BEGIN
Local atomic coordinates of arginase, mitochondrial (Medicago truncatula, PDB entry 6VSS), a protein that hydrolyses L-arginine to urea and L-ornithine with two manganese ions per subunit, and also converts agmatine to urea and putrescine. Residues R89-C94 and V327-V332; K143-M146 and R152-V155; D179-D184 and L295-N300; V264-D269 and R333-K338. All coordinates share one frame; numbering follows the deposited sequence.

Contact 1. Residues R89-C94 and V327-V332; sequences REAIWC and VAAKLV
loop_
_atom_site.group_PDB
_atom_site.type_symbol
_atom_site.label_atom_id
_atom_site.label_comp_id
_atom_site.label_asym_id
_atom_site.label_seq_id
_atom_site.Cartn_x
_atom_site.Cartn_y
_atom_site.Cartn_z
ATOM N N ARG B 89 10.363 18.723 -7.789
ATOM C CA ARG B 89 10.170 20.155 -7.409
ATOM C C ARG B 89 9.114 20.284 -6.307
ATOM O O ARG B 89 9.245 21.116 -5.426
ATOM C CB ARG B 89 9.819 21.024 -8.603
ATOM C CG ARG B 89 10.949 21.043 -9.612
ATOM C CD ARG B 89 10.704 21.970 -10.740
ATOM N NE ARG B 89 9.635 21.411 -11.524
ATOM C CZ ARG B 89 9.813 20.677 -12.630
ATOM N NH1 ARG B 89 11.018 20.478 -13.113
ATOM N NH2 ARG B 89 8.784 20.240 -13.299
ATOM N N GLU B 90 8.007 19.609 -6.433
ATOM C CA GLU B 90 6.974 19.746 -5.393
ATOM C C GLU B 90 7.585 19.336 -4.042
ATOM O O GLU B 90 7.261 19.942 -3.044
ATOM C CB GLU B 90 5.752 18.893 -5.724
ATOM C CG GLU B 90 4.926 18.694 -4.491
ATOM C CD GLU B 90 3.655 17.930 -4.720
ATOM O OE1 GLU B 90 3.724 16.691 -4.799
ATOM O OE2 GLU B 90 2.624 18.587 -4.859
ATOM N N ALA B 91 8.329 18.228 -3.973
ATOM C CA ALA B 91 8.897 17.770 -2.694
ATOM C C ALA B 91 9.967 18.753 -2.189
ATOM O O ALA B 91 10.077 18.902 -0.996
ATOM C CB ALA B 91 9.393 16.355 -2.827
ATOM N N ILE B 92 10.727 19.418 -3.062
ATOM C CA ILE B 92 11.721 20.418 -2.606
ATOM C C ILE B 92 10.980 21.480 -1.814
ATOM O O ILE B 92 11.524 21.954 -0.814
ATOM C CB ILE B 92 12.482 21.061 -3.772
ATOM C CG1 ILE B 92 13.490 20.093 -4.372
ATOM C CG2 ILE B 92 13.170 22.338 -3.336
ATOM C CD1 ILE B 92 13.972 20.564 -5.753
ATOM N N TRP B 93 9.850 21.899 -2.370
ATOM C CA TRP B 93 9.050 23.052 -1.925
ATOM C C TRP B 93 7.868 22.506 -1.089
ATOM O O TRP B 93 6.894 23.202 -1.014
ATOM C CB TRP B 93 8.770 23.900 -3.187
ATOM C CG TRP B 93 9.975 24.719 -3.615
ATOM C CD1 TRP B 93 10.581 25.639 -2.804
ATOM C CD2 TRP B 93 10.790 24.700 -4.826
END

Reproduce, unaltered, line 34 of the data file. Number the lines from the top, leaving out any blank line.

ATOM C CA ALA B 91 8.897 17.770 -2.694